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The Grandest of Canyons
Route 66  (some of the same pictures)
Grand Canyon Links
The Grand Canyon 2002
Old Mexico
      This has been an odyssey of a couple of different types, for me. This was my first trip to the Southwest, and also my first trip through real desert. Desert lands, with their solitude, and specially adapted life forms, have fascinated me since early childhood. Only the poles are more desolate, pristine, and untamed (maybe next year). Despite the supposed desolation of these lands, the people who populate them seem very optimistic, enthusiastic, almost inspired. This is very much the land of independence, initiative, and self reliance. The only other home to this mindset, these days, is Alaska, and you can't drive there direct. Some of the most advanced scientific research in the world is being done here; this is where nuclear weapons are being tested, developed, and manufactured. This is also the place where Pluto was discovered. On the other hand, this is a region of Indian reservations, substainance farming, ranches, and cowboys. Quite the contrast.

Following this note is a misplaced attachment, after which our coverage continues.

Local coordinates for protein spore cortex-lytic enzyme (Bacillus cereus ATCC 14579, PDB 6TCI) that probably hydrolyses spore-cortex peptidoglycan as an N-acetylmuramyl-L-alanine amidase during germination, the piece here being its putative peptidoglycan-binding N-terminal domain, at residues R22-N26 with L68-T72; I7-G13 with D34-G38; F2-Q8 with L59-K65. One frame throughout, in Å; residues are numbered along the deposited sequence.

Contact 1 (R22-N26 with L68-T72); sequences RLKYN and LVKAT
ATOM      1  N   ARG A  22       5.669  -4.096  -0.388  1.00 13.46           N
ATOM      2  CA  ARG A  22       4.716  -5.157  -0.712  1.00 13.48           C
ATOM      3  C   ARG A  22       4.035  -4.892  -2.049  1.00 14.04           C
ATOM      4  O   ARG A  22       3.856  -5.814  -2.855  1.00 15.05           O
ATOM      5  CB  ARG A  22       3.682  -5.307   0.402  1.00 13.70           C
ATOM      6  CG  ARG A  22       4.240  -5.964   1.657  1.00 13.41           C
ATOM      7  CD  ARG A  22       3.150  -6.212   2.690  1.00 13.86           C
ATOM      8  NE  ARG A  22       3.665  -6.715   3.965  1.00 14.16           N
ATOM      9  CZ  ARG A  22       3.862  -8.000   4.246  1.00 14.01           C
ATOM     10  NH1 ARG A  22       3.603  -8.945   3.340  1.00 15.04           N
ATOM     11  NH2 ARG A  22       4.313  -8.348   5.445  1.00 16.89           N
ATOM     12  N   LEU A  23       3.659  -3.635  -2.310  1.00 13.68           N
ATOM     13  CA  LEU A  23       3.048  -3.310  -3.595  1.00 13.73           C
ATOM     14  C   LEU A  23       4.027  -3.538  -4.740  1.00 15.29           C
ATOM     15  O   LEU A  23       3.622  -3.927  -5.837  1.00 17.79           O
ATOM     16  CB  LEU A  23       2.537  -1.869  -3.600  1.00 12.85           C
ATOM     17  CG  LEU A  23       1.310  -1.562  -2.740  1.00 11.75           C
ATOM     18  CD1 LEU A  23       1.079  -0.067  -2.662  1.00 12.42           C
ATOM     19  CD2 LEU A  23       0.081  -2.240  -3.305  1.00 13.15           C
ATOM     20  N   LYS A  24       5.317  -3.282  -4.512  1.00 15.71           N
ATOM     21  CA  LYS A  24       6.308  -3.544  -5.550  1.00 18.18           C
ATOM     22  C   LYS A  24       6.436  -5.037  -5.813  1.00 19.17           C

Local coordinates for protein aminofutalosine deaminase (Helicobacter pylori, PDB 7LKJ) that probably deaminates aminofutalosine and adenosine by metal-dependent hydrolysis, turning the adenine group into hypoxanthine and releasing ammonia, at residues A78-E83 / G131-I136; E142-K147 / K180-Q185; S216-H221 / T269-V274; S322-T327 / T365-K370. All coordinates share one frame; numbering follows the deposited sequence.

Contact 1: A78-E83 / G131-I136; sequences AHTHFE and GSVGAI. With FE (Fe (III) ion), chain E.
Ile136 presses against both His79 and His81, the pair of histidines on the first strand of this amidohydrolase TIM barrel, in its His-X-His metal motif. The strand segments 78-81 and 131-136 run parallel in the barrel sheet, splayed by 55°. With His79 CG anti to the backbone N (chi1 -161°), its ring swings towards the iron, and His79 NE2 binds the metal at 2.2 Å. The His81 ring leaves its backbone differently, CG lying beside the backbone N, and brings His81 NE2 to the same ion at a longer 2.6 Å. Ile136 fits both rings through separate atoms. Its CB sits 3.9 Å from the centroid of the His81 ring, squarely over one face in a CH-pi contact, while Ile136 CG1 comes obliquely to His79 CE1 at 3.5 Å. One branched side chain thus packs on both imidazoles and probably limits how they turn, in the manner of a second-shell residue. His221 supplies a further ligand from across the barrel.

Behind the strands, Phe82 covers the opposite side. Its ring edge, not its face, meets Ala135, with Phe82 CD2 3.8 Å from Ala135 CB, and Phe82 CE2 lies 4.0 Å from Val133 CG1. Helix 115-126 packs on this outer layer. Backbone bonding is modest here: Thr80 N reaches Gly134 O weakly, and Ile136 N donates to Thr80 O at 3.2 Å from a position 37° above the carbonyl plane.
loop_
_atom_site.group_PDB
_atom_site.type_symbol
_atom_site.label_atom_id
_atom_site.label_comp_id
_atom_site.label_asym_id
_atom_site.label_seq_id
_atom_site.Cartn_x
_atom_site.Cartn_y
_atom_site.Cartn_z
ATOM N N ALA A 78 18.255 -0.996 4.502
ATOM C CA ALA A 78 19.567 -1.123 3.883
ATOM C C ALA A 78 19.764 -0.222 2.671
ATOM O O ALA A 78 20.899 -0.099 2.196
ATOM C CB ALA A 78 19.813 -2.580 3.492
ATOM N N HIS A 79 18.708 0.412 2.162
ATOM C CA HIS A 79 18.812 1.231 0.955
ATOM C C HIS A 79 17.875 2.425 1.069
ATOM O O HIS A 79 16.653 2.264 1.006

The Grand canyon is the most spectacular of a whole series of marvelous geological formations scattered throughout the Southwest. This is the attraction of the awesome, the alien, and the forbidding. These places are set amidst desert, and mountain, interesting terrain in their own right. This series of geologic formations, does not end at the park border, or even at the state line. The Grand Canyon Series continues up into Utah, giving form and wonder to a great loop of national parks, and scenic areas.